The global economic revival appears to be staging a comeback from the pandemic crisis faster than expected. Faster-than-expected vaccination rates and return to near normalcy have led to upgrades in economies while lack of access to vaccines and renewed waves of Covid-19 cases in some countries, notably India, have led to downgrades, the International Monetary Fund (IMF) said.
The IMF acknowledged stronger economic activity and revised its global growth forecast at six per cent for the current year and 4.9pc for the next year, with region-wise forecasts as follows:
========================================== 2020 2021 (%) (%) ========================================== World -3.2 6.0 Advanced Economies -4.6 5.6 Euro Zone -6.5 4.6 Emerging & developing Asia -0.9 7.5 Emerging & developing Europe -2.0 4.9 Latin America -7.0 5.8 M.E & Central Asia -2.6 4.0 Sub Saharan Africa -1.8 3.4 ==========================================
Advanced Economies, Euro Zone and Latin America’s economies suffered the most in 2020 but have staged an impressive comeback in 2021. Emerging and developing Asia suffered the least and their economic outlook for 2021 is in the lead.
The IMF revision downgraded India’s 2021 growth forecast by three percentage points because of widespread incidence of Delta variant and resultant subdued economic activities.
The IMF considers Pakistan’s growth as impressive and has revised upward the GDP growth projection to 3.9 percent for 2021 from its earlier projection of 1.5 percent. Pakistan’s Finance Minister anticipates a 5 percent growth in FY2022 and more than 6 percent in FY2023.
While the global economic recovery continues unmoved by the 4th Covid-19 wave, a widening gap between advanced economies and many emerging market and developing economies is also surfacing.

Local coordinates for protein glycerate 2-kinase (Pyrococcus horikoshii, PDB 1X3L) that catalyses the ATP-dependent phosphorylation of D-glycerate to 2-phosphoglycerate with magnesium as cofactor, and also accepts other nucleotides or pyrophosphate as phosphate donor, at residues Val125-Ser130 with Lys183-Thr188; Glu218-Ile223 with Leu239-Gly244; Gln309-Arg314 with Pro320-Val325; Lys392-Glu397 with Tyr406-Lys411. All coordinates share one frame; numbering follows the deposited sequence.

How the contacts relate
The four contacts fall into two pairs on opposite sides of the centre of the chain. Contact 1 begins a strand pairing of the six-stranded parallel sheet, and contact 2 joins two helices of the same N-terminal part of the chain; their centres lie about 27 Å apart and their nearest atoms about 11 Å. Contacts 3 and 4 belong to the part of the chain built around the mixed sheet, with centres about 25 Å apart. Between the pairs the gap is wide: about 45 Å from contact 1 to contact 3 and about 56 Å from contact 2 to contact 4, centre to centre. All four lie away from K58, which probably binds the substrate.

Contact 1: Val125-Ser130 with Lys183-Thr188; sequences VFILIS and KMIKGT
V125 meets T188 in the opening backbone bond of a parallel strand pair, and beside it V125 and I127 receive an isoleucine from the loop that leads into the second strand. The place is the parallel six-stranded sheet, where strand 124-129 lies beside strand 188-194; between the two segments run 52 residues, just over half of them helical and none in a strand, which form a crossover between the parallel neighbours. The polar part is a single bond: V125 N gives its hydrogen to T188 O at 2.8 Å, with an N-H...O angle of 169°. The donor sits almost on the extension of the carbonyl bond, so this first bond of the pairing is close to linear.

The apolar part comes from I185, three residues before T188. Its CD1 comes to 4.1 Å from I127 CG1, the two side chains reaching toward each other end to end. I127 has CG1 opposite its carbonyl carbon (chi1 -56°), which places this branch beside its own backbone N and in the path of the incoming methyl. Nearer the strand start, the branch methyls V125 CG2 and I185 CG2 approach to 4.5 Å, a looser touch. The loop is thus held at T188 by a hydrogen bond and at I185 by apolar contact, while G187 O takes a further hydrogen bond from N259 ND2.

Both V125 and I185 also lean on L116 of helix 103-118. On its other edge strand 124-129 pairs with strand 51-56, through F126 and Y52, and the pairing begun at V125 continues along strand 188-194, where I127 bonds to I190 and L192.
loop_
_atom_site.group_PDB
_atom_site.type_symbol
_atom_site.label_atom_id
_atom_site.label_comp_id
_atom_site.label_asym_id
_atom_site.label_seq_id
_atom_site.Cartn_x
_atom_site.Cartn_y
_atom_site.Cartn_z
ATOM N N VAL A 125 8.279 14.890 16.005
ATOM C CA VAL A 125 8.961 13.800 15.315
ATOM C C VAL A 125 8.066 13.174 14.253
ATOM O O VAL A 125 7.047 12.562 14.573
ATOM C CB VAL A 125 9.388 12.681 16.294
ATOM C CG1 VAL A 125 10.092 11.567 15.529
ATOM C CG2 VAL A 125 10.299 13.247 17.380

The biggest challenge to businesses and industry in 2020 has been the disruptions in supply chains of finished goods and raw materials. In 2021, supply is returning towards normalcy. According to an IMF forecast, the global trade volumes would expand by 9.7 percent in 2021, moderating to 7 percent in 2022. Services businesses, notably, aviation industry, hotel industry and tourism are expected to recover more slowly, consistent with subdued cross-border travels until virus transmission declines to low levels everywhere.
Pakistan capitalized well on the global supply chain disruptions, notably, the finished textile goods because the leading competitors in the field – India and Bangladesh – could not meet the demand due to an acute Covid situation. Pakistan successfully cashed in on this opportunity. Its exports recorded an impressive growth, driven by the textiles, with over 30 percent growth. This growth in exports is however not sustainable and may hold good till such time the competitors, notably, India and Bangladesh do not stage a comeback in the global market.
Pakistan’s textile industry should capitalize on this opportunity by reinvesting a good part of their windfall profits into upgrading their plants and technology to regain their once commanding position in the global market. The choice made in previous years by the textile industry of investing their gains in multiple venues of quick returns such as real estate was not a good choice. Arguably, their flawed approach to investment moved Pakistan out of its global leading position in textile exports. The government should also recognise the challenges ahead and must take measures at this stage to maintain country’s growth in exports. Overall, Pakistan has managed well on all fronts during the Covid-19 crisis. Apart from being rated as a frontrunner in economic growth in the region and beyond, it managed to uplift its social sector through multiple programs and cope with the pandemic challenge with one of the lowest global infection and death rates. It also performed well in its countrywide vaccination programme and is one of the few countries where door-to-door vaccination is being commenced for its citizens.
(The writer is former President, Overseas Investors Chambers of Commerce and Industry)
Copyright Business Recorder, 2021